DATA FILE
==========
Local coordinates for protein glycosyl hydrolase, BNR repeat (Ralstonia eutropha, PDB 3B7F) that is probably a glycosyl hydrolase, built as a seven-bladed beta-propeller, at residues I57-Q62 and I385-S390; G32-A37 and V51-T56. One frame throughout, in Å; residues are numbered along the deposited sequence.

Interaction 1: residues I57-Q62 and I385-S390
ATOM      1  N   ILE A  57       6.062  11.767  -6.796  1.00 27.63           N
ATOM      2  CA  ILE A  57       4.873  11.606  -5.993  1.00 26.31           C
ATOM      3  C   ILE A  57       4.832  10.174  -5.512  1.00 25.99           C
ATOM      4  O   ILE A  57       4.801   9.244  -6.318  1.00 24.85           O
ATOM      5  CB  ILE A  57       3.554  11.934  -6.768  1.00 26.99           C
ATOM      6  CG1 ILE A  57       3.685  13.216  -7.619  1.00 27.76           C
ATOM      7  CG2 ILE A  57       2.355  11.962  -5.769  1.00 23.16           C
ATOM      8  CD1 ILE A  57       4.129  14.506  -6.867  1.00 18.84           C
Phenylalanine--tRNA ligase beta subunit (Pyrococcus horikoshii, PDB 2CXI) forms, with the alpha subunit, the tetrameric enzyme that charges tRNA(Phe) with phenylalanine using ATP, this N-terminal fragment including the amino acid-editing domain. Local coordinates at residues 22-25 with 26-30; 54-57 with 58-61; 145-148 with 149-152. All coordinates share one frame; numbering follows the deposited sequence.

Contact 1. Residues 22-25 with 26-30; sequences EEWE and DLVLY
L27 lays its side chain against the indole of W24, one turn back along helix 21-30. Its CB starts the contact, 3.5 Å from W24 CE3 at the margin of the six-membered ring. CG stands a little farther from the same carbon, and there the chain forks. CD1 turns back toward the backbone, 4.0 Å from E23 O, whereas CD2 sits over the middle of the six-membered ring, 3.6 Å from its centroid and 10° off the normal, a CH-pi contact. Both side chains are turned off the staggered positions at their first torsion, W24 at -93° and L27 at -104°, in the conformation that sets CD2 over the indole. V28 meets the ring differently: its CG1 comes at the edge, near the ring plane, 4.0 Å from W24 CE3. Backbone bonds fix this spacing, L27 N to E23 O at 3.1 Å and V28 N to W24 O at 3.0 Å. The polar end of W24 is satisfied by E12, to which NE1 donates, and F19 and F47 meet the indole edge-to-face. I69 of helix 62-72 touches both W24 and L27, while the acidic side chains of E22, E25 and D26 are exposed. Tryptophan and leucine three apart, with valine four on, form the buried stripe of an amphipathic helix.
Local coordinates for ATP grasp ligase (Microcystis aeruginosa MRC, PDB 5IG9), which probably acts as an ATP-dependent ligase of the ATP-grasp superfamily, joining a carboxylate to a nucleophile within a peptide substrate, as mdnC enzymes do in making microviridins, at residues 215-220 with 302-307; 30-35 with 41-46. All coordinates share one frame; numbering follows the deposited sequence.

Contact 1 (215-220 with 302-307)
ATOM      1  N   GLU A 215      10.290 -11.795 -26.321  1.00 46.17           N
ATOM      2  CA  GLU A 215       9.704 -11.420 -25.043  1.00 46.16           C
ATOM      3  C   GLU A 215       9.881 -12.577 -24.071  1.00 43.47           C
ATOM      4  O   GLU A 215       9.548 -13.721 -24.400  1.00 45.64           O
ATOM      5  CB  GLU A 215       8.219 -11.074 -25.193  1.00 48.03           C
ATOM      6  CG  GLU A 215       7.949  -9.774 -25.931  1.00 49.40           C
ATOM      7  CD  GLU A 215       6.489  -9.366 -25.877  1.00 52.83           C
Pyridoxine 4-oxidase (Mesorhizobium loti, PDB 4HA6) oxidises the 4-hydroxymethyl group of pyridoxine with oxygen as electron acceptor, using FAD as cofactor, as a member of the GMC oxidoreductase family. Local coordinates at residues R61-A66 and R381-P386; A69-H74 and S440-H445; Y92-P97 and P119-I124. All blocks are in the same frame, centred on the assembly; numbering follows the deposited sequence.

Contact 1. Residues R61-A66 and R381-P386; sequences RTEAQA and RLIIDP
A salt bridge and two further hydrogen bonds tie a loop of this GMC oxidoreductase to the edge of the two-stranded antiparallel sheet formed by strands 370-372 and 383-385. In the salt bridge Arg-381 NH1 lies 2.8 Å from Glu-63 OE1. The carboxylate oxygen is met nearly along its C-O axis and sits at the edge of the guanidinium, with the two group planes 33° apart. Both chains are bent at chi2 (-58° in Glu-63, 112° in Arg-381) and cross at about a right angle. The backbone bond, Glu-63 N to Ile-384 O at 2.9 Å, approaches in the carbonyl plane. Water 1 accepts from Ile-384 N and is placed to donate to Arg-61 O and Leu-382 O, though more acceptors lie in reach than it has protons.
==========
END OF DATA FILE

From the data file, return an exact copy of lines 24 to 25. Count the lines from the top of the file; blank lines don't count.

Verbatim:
Contact 1. Residues R61-A66 and R381-P386; sequences RTEAQA and RLIIDP
A salt bridge and two further hydrogen bonds tie a loop of this GMC oxidoreductase to the edge of the two-stranded antiparallel sheet formed by strands 370-372 and 383-385. In the salt bridge Arg-381 NH1 lies 2.8 Å from Glu-63 OE1. The carboxylate oxygen is met nearly along its C-O axis and sits at the edge of the guanidinium, with the two group planes 33° apart. Both chains are bent at chi2 (-58° in Glu-63, 112° in Arg-381) and cross at about a right angle. The backbone bond, Glu-63 N to Ile-384 O at 2.9 Å, approaches in the carbonyl plane. Water 1 accepts from Ile-384 N and is placed to donate to Arg-61 O and Leu-382 O, though more acceptors lie in reach than it has protons.